‘“Although Georgia Power will follow whatever the Commission ultimately orders, Georgia Power does not support adding tire-derived fuel to its 2022 Integrated Resource Plan,” Georgia Power spokesman John Kraft said in a statement….’
Yet the Georgia Public Service Commission (GA-PSC) approved that anywawy, at its April 4, 2023, Administrative Session.
We already have mercury in our Alapaha Rivers that came through the air from Georgia Power’s coal Plant Scherer north of Macon.
We don’t need more pollutants coming from burning tires. And we don’t need biomass at all: that produces as much CO2 as fossil fuels.
Georgia Power should get on with solar and wind power. Georgia is still behind New Jersey in solar power due to wasting billions of dollars on nuclear Plant Vogtle. We don’t need to waste more billions on biomass plants.
We did not get six resolutions in support of the trust fund bill that stopped diverting funds from tire fees just so fires could be burned. We did that to get those funds to tire amnesties and other appropriate purposes.
The Georgia legislature already had to pass a law prohibiting burning railroad ties in biomass plants. Must the legislature now pass a law to prohibit burning tires?
Drew Kann, The Atlanta Journal-Constitution, May 9, 2023, More Georgia biomass plants could soon burn a new fuel: Scrap tires: Change approved last month by the PSC would affect new biomass plants contracting with Georgia Power,
The quest to add tires to the list of approved fuels began at a March 30 meeting of the PSC, when discussion turned to Georgia Power’s plan to source more electricity from biomass plants.
During the meeting, biomass industry representatives came to the podium one after the other with a similar request: To improve the reliability and profitability of their projects, the approval of an “alternative fuel” would be helpful.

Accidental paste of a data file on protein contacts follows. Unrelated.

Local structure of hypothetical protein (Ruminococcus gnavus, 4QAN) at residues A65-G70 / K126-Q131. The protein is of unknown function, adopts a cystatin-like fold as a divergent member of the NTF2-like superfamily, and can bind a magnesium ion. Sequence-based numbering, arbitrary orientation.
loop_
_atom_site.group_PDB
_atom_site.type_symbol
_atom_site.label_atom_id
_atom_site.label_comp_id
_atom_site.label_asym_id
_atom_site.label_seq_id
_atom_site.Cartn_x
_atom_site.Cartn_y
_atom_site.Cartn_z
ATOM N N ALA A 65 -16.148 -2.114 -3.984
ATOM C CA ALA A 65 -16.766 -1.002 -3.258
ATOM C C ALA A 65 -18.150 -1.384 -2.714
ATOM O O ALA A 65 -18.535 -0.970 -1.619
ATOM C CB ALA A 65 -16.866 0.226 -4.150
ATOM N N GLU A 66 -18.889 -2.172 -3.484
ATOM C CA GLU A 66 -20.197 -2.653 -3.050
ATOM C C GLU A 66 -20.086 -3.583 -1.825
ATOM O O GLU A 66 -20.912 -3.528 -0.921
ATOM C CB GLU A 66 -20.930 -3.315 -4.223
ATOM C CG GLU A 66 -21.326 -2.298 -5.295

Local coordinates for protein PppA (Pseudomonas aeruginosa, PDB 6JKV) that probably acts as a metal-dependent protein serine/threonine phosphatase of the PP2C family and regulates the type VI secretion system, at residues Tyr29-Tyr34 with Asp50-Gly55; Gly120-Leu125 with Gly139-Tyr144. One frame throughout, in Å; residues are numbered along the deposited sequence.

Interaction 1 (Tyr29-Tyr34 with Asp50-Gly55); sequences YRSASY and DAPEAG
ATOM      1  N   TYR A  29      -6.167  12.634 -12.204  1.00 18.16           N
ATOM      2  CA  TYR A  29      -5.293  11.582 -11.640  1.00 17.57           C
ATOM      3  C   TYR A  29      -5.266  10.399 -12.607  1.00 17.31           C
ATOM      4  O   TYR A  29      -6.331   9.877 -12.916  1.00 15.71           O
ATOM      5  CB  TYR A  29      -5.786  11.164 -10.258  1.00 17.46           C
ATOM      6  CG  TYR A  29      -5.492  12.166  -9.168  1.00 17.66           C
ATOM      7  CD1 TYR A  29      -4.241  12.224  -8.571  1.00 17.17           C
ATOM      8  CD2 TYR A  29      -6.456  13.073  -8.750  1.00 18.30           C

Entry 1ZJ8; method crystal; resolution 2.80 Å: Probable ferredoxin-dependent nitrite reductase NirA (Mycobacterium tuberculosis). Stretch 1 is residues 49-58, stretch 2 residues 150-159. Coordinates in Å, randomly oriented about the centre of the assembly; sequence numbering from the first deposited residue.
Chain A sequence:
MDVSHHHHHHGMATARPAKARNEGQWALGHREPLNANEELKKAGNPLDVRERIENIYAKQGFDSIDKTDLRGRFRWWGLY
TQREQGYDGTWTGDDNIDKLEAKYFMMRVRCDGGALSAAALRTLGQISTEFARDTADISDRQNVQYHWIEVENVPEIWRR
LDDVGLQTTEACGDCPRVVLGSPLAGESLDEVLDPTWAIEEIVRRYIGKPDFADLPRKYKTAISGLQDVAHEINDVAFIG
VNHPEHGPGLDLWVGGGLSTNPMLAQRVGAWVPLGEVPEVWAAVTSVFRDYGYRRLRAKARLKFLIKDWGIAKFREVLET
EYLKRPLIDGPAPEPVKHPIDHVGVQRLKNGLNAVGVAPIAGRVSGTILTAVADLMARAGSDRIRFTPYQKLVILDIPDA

The alternative they suggested was scrap tires, known in the power industry as tire-derived fuel (TDF).
Less than a week later at the PSC’s next session, District 1 Commissioner Jason Shaw (R-Lakeland) proposed expanding the list of allowable biomass fuels to include both the burning of tire scraps and natural gas. Shaw also moved to cap the amount of tires that plants can mix into their boilers at 20% of a unit’s total heat input.
The motions passed 4-to-1, with Chairman Tricia Pridemore the lone dissenter on each. A PSC order finalizing the change was issued April 21.
Late last month, the Southern Environmental Law Center (SELC) and the Sierra Club sent a petition to the commission asking it to revoke its order.
No lawsuit has been filed yet, but the groups argued that the commission’s moves were unlawful because they did not provide 30 days notice or allow public hearings before voting on the changes. They also argued that the PSC failed to show that allowing electricity to be generated by burning tires was in the public interest.
Commissioner Shaw, who proposed the change, said the environmental groups raised “compelling reasons to take another look at this,” but said he was not ready to commit to next steps.
“I was following what advice I was given by our legal team and I’ll continue to do that,” he added.
If the commission’s order stands, only projects that successfully bid to fill Georgia Power’s biomass needs could potentially burn tire scraps. But even Georgia Power says it’s not on board with the change.
“Although Georgia Power will follow whatever the Commission ultimately orders, Georgia Power does not support adding tire-derived fuel to its 2022 Integrated Resource Plan,” Georgia Power spokesman John Kraft said in a statement, referring to the company’s long-range energy roadmap approved last year by the PSC. That plan requires the company to add 140 megawatts of biomass to its electricity portfolio in the coming years.
How about instead we produce tires from biomass?
Jessica Lyons Hardcastle, Environmentalleader.com, February 14, 2017, Producing Tires from Biomass Is More Environmentally Sustainable, Economical, Researchers Say,
Manufacturing tires from biomass could make the tire industry, along with other rubber-based products, more environmentally sustainable and economical, according to University of Minnesota researchers.
The new tire technology has been patented by the University of Minnesota and is available for licensing.
-jsq, John S. Quarterman, Suwannee RIVERKEEPER®